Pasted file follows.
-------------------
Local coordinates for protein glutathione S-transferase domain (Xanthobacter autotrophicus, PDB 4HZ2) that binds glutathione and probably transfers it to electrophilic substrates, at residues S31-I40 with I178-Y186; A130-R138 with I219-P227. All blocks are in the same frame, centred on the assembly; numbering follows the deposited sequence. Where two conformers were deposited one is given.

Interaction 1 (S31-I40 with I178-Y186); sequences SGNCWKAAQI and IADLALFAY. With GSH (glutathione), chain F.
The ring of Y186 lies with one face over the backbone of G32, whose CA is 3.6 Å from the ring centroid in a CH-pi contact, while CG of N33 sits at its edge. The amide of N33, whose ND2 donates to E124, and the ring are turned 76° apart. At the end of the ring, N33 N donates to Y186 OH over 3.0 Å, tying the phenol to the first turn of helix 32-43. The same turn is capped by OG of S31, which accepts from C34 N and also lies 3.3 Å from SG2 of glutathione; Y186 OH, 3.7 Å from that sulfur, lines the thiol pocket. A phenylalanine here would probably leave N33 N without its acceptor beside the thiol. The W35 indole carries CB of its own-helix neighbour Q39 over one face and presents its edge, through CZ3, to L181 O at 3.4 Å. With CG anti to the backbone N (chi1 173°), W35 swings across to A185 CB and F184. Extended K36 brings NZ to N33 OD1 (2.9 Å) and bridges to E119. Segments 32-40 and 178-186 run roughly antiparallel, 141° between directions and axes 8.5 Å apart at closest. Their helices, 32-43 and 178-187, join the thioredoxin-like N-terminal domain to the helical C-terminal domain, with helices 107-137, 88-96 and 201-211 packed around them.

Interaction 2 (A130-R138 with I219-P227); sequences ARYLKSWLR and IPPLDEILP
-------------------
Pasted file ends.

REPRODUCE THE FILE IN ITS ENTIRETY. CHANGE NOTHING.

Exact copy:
Local coordinates for protein glutathione S-transferase domain (Xanthobacter autotrophicus, PDB 4HZ2) that binds glutathione and probably transfers it to electrophilic substrates, at residues S31-I40 with I178-Y186; A130-R138 with I219-P227. All blocks are in the same frame, centred on the assembly; numbering follows the deposited sequence. Where two conformers were deposited one is given.

Interaction 1 (S31-I40 with I178-Y186); sequences SGNCWKAAQI and IADLALFAY. With GSH (glutathione), chain F.
The ring of Y186 lies with one face over the backbone of G32, whose CA is 3.6 Å from the ring centroid in a CH-pi contact, while CG of N33 sits at its edge. The amide of N33, whose ND2 donates to E124, and the ring are turned 76° apart. At the end of the ring, N33 N donates to Y186 OH over 3.0 Å, tying the phenol to the first turn of helix 32-43. The same turn is capped by OG of S31, which accepts from C34 N and also lies 3.3 Å from SG2 of glutathione; Y186 OH, 3.7 Å from that sulfur, lines the thiol pocket. A phenylalanine here would probably leave N33 N without its acceptor beside the thiol. The W35 indole carries CB of its own-helix neighbour Q39 over one face and presents its edge, through CZ3, to L181 O at 3.4 Å. With CG anti to the backbone N (chi1 173°), W35 swings across to A185 CB and F184. Extended K36 brings NZ to N33 OD1 (2.9 Å) and bridges to E119. Segments 32-40 and 178-186 run roughly antiparallel, 141° between directions and axes 8.5 Å apart at closest. Their helices, 32-43 and 178-187, join the thioredoxin-like N-terminal domain to the helical C-terminal domain, with helices 107-137, 88-96 and 201-211 packed around them.

Interaction 2 (A130-R138 with I219-P227); sequences ARYLKSWLR and IPPLDEILP